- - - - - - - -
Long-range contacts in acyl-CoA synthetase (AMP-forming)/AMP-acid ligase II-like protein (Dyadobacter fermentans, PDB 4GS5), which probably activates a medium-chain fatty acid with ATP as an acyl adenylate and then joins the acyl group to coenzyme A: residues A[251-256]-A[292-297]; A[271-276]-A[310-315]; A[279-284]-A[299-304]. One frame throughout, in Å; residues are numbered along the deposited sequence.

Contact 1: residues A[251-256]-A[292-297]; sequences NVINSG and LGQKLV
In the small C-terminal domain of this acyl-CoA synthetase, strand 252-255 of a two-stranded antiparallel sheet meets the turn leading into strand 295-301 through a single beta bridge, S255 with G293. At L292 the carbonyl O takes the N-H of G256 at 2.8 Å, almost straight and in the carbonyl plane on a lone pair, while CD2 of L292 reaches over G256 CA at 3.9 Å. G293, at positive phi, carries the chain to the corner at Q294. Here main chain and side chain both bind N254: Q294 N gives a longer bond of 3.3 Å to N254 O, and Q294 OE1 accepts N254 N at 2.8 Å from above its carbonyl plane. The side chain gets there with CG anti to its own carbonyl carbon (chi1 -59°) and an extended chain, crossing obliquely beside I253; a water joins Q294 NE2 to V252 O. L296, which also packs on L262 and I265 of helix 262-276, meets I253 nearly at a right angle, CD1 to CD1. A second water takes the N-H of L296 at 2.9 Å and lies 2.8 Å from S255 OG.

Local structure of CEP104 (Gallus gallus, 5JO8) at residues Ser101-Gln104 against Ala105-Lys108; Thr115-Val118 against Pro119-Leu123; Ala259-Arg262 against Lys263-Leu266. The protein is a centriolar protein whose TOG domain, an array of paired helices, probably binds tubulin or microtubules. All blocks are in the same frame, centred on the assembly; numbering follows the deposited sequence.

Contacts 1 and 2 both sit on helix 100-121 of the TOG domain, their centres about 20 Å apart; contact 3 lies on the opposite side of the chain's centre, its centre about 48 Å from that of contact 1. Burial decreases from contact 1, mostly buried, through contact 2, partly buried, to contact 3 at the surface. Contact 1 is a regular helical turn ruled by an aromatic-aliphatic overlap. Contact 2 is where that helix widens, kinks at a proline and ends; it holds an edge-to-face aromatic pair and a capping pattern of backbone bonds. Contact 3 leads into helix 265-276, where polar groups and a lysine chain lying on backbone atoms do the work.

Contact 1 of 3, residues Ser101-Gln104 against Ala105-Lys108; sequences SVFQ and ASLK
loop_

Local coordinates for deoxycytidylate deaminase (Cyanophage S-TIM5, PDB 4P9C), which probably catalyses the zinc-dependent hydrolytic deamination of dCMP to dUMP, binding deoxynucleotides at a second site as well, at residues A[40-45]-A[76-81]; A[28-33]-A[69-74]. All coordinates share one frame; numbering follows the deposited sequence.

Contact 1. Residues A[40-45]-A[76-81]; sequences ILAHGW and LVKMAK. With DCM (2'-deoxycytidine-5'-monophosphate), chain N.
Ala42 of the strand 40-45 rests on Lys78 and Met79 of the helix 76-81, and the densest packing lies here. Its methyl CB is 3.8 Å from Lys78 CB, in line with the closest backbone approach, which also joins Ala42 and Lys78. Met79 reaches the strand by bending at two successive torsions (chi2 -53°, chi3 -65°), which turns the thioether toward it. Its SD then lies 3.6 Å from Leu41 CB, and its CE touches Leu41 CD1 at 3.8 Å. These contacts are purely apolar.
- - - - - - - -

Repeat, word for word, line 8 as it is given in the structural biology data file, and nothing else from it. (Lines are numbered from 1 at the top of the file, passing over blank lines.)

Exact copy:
Local coordinates for deoxycytidylate deaminase (Cyanophage S-TIM5, PDB 4P9C), which probably catalyses the zinc-dependent hydrolytic deamination of dCMP to dUMP, binding deoxynucleotides at a second site as well, at residues A[40-45]-A[76-81]; A[28-33]-A[69-74]. All coordinates share one frame; numbering follows the deposited sequence.